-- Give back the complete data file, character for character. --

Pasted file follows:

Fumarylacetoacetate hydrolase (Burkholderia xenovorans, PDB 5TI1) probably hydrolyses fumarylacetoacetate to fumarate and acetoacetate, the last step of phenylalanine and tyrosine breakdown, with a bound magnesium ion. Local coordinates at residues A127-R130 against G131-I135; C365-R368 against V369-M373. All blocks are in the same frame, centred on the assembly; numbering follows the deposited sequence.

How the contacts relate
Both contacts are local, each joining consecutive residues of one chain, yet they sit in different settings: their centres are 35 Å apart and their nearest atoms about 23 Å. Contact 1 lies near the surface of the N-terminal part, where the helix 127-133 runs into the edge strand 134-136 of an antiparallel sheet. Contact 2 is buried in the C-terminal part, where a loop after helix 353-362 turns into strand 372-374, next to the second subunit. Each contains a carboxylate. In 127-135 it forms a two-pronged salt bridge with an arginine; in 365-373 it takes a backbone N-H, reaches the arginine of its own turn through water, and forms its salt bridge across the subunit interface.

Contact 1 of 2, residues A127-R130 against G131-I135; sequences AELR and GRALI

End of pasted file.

Fumarylacetoacetate hydrolase (Burkholderia xenovorans, PDB 5TI1) probably hydrolyses fumarylacetoacetate to fumarate and acetoacetate, the last step of phenylalanine and tyrosine breakdown, with a bound magnesium ion. Local coordinates at residues A127-R130 against G131-I135; C365-R368 against V369-M373. All blocks are in the same frame, centred on the assembly; numbering follows the deposited sequence.

How the contacts relate
Both contacts are local, each joining consecutive residues of one chain, yet they sit in different settings: their centres are 35 Å apart and their nearest atoms about 23 Å. Contact 1 lies near the surface of the N-terminal part, where the helix 127-133 runs into the edge strand 134-136 of an antiparallel sheet. Contact 2 is buried in the C-terminal part, where a loop after helix 353-362 turns into strand 372-374, next to the second subunit. Each contains a carboxylate. In 127-135 it forms a two-pronged salt bridge with an arginine; in 365-373 it takes a backbone N-H, reaches the arginine of its own turn through water, and forms its salt bridge across the subunit interface.

Contact 1 of 2, residues A127-R130 against G131-I135; sequences AELR and GRALI